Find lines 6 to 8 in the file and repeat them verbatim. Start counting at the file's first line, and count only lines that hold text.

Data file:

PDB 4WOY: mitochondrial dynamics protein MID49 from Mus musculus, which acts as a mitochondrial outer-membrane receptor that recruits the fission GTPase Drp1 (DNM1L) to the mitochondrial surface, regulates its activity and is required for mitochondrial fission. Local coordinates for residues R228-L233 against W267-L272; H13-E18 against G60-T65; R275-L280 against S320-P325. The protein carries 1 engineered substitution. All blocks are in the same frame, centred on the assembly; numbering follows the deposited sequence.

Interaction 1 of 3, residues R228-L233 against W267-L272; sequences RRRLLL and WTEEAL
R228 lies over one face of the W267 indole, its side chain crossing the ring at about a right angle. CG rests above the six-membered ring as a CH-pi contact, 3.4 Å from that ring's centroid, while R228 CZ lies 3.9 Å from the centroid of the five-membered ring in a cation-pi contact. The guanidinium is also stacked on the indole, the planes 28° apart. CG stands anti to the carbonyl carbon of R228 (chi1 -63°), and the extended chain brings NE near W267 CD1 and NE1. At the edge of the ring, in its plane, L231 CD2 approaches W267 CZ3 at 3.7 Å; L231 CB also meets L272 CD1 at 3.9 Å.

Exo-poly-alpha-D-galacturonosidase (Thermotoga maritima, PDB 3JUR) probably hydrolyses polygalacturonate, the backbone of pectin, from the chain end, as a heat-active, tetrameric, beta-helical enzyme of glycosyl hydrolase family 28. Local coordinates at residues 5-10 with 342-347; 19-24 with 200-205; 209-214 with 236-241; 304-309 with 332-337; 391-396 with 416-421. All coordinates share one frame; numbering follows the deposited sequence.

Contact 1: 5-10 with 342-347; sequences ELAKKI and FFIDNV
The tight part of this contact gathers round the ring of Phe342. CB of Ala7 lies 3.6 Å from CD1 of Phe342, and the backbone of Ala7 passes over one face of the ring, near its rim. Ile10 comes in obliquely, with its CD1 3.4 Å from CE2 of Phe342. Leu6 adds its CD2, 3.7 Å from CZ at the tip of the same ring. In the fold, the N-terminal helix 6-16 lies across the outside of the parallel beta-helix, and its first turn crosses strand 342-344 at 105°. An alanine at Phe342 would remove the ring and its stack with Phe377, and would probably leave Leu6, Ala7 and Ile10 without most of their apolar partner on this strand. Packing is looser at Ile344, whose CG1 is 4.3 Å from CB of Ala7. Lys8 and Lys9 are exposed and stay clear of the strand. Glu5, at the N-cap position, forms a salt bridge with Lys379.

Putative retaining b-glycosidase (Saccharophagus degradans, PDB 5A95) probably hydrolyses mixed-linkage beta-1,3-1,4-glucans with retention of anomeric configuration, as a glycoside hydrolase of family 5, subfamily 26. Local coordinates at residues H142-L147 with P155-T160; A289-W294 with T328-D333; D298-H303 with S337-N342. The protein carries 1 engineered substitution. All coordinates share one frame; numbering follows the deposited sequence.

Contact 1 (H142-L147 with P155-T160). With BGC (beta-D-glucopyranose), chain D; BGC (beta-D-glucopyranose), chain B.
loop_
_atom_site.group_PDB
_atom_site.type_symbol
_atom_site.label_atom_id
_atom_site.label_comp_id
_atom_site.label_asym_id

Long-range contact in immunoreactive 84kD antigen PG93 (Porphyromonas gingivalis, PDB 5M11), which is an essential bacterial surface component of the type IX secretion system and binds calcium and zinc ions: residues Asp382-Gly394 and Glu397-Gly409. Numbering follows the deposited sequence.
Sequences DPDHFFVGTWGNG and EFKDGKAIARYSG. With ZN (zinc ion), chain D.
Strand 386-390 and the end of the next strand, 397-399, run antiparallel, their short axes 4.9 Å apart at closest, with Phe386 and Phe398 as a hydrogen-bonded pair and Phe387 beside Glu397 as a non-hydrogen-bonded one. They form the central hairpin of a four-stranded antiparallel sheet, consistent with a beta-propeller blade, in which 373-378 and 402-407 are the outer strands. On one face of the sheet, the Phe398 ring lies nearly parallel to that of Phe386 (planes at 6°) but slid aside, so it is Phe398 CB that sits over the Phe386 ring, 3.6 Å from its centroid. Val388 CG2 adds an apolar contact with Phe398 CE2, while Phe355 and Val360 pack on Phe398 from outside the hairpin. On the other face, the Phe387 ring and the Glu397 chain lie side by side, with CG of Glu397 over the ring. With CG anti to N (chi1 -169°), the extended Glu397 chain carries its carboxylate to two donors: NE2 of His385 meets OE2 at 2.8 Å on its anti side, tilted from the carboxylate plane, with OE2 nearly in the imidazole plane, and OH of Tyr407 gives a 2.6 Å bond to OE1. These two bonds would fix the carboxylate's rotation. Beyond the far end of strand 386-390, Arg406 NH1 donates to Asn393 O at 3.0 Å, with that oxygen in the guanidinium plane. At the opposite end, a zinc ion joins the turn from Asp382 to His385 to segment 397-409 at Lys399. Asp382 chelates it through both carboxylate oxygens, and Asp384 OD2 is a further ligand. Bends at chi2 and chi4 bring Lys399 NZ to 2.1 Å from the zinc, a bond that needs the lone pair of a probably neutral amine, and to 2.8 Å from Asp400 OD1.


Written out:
The tight part of this contact gathers round the ring of Phe342. CB of Ala7 lies 3.6 Å from CD1 of Phe342, and the backbone of Ala7 passes over one face of the ring, near its rim. Ile10 comes in obliquely, with its CD1 3.4 Å from CE2 of Phe342. Leu6 adds its CD2, 3.7 Å from CZ at the tip of the same ring. In the fold, the N-terminal helix 6-16 lies across the outside of the parallel beta-helix, and its first turn crosses strand 342-344 at 105°. An alanine at Phe342 would remove the ring and its stack with Phe377, and would probably leave Leu6, Ala7 and Ile10 without most of their apolar partner on this strand. Packing is looser at Ile344, whose CG1 is 4.3 Å from CB of Ala7. Lys8 and Lys9 are exposed and stay clear of the strand. Glu5, at the N-cap position, forms a salt bridge with Lys379.

Putative retaining b-glycosidase (Saccharophagus degradans, PDB 5A95) probably hydrolyses mixed-linkage beta-1,3-1,4-glucans with retention of anomeric configuration, as a glycoside hydrolase of family 5, subfamily 26. Local coordinates at residues H142-L147 with P155-T160; A289-W294 with T328-D333; D298-H303 with S337-N342. The protein carries 1 engineered substitution. All coordinates share one frame; numbering follows the deposited sequence.

Contact 1 (H142-L147 with P155-T160). With BGC (beta-D-glucopyranose), chain D; BGC (beta-D-glucopyranose), chain B.